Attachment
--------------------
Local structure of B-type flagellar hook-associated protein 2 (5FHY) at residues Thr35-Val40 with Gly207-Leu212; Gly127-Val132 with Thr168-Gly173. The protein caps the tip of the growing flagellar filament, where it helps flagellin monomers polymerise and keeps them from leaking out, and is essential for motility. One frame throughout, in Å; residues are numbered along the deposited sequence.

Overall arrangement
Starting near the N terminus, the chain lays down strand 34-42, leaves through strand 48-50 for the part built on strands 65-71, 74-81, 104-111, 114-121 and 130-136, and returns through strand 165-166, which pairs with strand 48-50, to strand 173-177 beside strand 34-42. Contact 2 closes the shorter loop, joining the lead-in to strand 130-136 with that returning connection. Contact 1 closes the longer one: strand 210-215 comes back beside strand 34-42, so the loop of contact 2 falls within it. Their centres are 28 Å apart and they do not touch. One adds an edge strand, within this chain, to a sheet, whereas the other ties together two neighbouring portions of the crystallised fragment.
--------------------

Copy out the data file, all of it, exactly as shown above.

Local structure of B-type flagellar hook-associated protein 2 (5FHY) at residues Thr35-Val40 with Gly207-Leu212; Gly127-Val132 with Thr168-Gly173. The protein caps the tip of the growing flagellar filament, where it helps flagellin monomers polymerise and keeps them from leaking out, and is essential for motility. One frame throughout, in Å; residues are numbered along the deposited sequence.

Overall arrangement
Starting near the N terminus, the chain lays down strand 34-42, leaves through strand 48-50 for the part built on strands 65-71, 74-81, 104-111, 114-121 and 130-136, and returns through strand 165-166, which pairs with strand 48-50, to strand 173-177 beside strand 34-42. Contact 2 closes the shorter loop, joining the lead-in to strand 130-136 with that returning connection. Contact 1 closes the longer one: strand 210-215 comes back beside strand 34-42, so the loop of contact 2 falls within it. Their centres are 28 Å apart and they do not touch. One adds an edge strand, within this chain, to a sheet, whereas the other ties together two neighbouring portions of the crystallised fragment.